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Marconi bow to Bose genius

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OUR SPECIAL CORRESPONDENT   |   Published 27.11.08, 12:00 AM

The inventor of radio is set to get his due from the grandson of the man who is said to have usurped the credit.

Guglielmo Marconi had probably interacted with Sir Jagadish Chandra Bose in the spring of 1899 in London before sending and receiving the first wireless message across the Atlantic in 1901.

“We haven’t yet found any documentation on this meeting but work is on to find details of their collaboration,” said Francesco Paresce Marconi, the grandson of Guglielmo.

Marconi, a senior astronomer at the European Southern Observatory, in Munich, will set the record straight on the invention of radio while delivering a lecture at Bose Institute on Sunday.

The lecture — aptly titled Marconi, Bose and the Telecom Revolution — will mark the 150th birth anniversary of the multifaceted scientist from Bengal.

“There is no doubt about the contribution of Bose, and other scientists such as Heinrich Hertz and Oliver Lodge, to the fundamentals of radio communication,” Marconi told Metro over the phone from Munich.

The son of Degna Paresce Marconi, senior Marconi’s eldest daughter, earlier visited the city in 2006 and was “astounded” to find at Bose Institute the detector or coherer that his grandfather had used to receive the transatlantic wireless signal. “The instrument was critical to radio communication,” acknowledged Marconi.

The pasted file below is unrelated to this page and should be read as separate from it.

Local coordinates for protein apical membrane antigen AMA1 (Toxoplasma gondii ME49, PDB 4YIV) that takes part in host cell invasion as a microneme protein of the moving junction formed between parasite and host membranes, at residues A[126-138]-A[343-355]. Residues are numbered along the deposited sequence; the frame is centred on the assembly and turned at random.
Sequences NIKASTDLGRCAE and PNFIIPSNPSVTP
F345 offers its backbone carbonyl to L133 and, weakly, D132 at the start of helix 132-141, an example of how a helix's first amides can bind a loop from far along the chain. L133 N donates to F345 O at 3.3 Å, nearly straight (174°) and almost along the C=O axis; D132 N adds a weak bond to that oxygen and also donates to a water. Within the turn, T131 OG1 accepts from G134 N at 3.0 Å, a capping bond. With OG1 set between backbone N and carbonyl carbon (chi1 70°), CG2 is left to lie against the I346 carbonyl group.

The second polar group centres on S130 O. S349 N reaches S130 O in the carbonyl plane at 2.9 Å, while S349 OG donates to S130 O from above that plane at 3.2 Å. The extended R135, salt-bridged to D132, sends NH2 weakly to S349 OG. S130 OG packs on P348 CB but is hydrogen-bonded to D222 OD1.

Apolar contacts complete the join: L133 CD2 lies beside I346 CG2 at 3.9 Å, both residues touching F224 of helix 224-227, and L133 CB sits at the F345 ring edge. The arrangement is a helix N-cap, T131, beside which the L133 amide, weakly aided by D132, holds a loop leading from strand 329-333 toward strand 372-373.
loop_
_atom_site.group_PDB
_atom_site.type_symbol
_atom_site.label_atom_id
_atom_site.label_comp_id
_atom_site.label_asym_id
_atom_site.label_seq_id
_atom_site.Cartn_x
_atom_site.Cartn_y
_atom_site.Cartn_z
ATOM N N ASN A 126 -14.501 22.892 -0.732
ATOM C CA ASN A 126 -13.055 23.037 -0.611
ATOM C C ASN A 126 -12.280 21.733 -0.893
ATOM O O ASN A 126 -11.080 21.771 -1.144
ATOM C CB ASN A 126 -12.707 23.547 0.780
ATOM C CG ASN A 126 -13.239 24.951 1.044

The Telegraph had on October 31, 1997, reported that an investigation by the US-based Institute of Electronic and Electrical Engineers had revealed that the iron-mercury-iron coherer used by the Italian in his experiment was discovered by Bose.

On the website of the Marconi International Fellowship Foundation, the grandson admits that the senior Marconi “had not invented anything really new… what was new was the use to which he put the old concepts and techniques in order to exploit them for a very practical purpose… He was not a great scientist... but could foresee the commercial potential of wireless telegraphy”.

Bose, on the other hand, was “vehemently opposed to taking patents on his invention”, said Sibaji Raha, the director of Bose Institute.

Bose’s attitude was like the ancient sages of India, thinks physicist Meher Engineer. “He had worked with millimetre waves but did not continue with his research in the area,” said Engineer.

“But Marconi should get the credit for making his radio frequency waves — the wavelength was much longer than Bose’s waves — travel across the Atlantic.”

Still, Bose should be considered one of the founding fathers of radio transmission, said physicist Dipankar Home. “Bose should have got at least two Nobel prizes — for his work with millimetre waves and for his pioneering research in semi-conductor physics.”

“He was a genius, far ahead of his time,” said Marconi.

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